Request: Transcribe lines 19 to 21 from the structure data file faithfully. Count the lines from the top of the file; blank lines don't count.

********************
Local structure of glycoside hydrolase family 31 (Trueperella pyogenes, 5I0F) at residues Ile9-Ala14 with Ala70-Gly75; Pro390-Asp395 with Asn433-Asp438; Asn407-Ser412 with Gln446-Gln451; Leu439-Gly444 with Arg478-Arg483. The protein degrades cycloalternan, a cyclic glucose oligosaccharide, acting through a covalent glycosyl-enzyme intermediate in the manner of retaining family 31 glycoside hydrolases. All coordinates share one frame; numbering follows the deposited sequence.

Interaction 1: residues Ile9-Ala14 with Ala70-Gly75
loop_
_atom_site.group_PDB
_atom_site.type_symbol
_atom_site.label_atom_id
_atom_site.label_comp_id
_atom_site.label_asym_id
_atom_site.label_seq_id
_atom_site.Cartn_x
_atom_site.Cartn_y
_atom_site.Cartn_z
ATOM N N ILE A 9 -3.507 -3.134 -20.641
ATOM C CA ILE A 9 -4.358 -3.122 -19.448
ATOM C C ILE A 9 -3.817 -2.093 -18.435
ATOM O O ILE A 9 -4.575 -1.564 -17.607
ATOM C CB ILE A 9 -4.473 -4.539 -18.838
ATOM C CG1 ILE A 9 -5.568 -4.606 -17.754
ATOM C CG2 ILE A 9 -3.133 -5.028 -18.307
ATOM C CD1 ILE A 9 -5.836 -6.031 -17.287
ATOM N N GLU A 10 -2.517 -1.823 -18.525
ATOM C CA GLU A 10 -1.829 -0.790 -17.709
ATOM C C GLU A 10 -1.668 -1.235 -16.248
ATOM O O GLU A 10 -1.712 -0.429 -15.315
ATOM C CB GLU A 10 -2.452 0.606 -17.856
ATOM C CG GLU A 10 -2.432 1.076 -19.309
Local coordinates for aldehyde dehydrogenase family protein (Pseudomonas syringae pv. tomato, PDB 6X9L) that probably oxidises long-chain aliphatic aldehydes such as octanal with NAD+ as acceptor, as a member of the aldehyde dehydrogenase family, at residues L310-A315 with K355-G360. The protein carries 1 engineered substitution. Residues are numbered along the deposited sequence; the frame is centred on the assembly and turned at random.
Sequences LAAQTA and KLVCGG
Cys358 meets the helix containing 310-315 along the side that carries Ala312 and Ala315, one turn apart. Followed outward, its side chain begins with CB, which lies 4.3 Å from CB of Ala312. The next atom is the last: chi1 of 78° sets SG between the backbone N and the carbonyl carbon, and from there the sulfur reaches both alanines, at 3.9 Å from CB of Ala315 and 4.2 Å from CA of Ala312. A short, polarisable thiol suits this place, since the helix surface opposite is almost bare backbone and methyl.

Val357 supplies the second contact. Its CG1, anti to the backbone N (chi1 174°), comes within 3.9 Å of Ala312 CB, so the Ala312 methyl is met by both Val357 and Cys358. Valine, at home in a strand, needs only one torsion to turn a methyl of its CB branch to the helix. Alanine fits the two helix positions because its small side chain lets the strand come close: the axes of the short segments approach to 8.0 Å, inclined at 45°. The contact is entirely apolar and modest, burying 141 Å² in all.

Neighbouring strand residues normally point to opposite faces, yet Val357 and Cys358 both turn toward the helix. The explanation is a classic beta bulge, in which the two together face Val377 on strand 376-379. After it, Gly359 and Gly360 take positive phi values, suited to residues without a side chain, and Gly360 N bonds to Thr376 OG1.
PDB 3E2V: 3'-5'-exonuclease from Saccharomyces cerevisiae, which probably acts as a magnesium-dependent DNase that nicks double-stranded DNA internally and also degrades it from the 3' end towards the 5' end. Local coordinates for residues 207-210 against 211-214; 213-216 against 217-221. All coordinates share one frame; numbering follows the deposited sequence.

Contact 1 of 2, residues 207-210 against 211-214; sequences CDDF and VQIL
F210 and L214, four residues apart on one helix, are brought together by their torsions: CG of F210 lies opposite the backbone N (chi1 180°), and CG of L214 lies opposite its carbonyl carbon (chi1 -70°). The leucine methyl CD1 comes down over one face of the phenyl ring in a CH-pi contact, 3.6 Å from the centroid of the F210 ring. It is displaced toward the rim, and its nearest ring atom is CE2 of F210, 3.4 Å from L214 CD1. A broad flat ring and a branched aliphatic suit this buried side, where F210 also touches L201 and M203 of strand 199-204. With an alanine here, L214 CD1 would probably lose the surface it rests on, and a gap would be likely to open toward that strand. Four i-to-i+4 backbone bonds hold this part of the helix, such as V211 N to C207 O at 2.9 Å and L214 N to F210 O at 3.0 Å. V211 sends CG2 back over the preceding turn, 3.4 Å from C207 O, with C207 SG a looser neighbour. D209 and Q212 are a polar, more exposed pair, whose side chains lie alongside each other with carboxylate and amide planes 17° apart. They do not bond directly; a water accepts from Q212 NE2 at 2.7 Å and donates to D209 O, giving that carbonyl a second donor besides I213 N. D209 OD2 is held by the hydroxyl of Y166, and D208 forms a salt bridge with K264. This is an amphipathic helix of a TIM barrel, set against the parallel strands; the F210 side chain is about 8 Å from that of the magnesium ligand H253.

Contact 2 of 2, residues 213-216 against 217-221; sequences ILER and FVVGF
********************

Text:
ATOM C CG2 ILE A 9 -3.133 -5.028 -18.307
ATOM C CD1 ILE A 9 -5.836 -6.031 -17.287
ATOM N N GLU A 10 -2.517 -1.823 -18.525